So is the answer then just to get a pre-nuptial agreement? Probably not. The jury is still out on whether prenups ease financial ambiguity and expectations in a marriage or actually are a symptom of our high divorce rates. In fact, the American Academy of Matrimonial Lawyers found that 63 percent of their members surveyed reported an increase in prenups over the last three years.

When I was researching this topic, I found plenty of articles that made a strong case for either side; to always get a prenup, or never get a prenup. But interestingly enough, the pro-prenup advice always came from business articles, while relationship articles stressed that if you felt you needed one, you probably shouldn’t get married. Of course the truth probably lies somewhere in the middle, and for some people and situations, it’s the right thing, but it certainly won’t replace healthy communication, understanding, and respect around the topic of money to foster a healthy relationship.

Here are some strategies to stop the fighting about money:

1.    Communication
Open, constructive dialogue with the aim of understanding and accepting your partner, not just arguing to be “right” or prove your point, is the best way to unify a couple over the issue of money, even though you will never agree on everything.

2.    Map out common goals.
Sometimes, people want the same things; they just have two different ways of getting there. By mapping out your financial goals as a couple, you’ll ensure there is a finish line in site you both can work towards.

3.    Careful budgeting and planning.
Setting retirement goals is fine, but you’ll need a specific plan on how you’ll get there. Tracking your expenses and fine-tuning a budget that includes paying off debt, boosting savings, and funding retirement goals is paramount.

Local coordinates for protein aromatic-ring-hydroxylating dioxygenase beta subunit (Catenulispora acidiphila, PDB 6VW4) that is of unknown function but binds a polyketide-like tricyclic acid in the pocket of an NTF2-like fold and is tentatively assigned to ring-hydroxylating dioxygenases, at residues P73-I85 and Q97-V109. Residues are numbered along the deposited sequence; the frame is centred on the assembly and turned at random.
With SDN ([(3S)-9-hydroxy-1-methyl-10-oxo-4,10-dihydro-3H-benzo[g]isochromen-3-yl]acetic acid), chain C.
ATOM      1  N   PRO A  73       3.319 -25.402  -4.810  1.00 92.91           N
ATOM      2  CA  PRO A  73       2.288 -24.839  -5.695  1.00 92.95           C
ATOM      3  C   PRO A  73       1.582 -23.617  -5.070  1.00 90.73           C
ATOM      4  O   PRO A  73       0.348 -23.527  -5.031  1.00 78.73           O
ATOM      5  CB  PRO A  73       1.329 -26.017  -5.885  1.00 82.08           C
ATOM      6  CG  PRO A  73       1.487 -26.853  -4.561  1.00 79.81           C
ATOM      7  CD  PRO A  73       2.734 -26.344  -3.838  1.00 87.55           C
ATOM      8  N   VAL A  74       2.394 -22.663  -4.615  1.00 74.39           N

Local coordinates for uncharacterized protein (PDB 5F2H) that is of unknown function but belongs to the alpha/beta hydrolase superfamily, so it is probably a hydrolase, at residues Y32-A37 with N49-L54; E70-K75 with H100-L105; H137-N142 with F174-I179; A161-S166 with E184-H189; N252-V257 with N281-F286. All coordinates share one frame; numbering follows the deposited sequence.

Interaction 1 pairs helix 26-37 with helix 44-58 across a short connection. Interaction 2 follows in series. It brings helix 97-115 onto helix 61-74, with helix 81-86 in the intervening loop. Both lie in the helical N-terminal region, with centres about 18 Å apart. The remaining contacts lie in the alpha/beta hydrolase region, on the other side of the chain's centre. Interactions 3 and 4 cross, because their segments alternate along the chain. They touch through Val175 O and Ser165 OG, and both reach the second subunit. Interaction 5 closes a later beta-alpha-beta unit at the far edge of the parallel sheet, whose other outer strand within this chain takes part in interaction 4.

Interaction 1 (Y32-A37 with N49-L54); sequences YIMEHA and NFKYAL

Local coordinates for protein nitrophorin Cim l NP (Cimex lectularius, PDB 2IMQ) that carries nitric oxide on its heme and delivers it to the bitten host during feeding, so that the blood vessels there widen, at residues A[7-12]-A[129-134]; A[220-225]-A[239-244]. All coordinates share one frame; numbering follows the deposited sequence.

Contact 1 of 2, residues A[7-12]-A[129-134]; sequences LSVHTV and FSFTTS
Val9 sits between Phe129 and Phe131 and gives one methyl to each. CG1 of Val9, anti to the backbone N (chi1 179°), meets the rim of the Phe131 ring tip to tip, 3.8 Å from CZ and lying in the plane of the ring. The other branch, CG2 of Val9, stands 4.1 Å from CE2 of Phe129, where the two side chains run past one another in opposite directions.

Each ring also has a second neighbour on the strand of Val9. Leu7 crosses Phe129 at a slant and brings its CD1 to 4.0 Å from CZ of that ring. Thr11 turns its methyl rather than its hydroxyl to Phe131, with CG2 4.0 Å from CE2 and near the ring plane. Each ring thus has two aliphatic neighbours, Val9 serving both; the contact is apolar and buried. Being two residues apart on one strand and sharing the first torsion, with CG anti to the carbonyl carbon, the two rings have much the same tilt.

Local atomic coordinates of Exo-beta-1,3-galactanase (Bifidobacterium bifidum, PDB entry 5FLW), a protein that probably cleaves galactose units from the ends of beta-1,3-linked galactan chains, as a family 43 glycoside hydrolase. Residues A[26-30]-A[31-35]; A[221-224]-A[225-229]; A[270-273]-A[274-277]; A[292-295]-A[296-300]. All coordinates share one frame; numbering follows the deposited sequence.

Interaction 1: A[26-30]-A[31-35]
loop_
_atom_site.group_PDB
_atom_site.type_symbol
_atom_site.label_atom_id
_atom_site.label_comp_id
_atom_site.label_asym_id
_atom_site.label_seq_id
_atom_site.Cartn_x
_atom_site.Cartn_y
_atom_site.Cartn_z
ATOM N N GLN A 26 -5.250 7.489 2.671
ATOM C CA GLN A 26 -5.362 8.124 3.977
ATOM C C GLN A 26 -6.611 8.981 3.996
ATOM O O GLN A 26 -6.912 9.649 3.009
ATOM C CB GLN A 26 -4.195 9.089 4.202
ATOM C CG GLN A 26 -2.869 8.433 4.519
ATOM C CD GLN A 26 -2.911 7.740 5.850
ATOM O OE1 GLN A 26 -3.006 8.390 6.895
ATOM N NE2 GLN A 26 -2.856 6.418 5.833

4.    Agree to disagree.
A healthy part of any dialogue between couples is agreeing to disagree, as you’ll never see eye to eye on every topic – including finances.

5.    Don’t try to change your spouse.
The origins of discontent in any relationship is when we try to change our partners, trying to mold them into our perfect image of what and who we think they should be. This is the same with attitudes and values about finances, and our goal should never be to change someone completely, just meet in the middle.

6.    Switch roles.
Some times in a relationship we get into ruts, entrenched in arguments again and again that only bring us further apart. One way to break this vicious cycle is to role-play and assume the viewpoint of your partner in the dialogue, which breeds sympathy and understanding.

If you continue to find yourself fighting about money in your relationship, it could be imminently helpful to seek counsel of two different professionals; first, a financial planner who can review your money situation clinically, and then, a marriage or relationship counselor, who can help sort out the real issues, removing fiscal fights as an obstacle to your happiness and ultimately bringing you closer as a couple.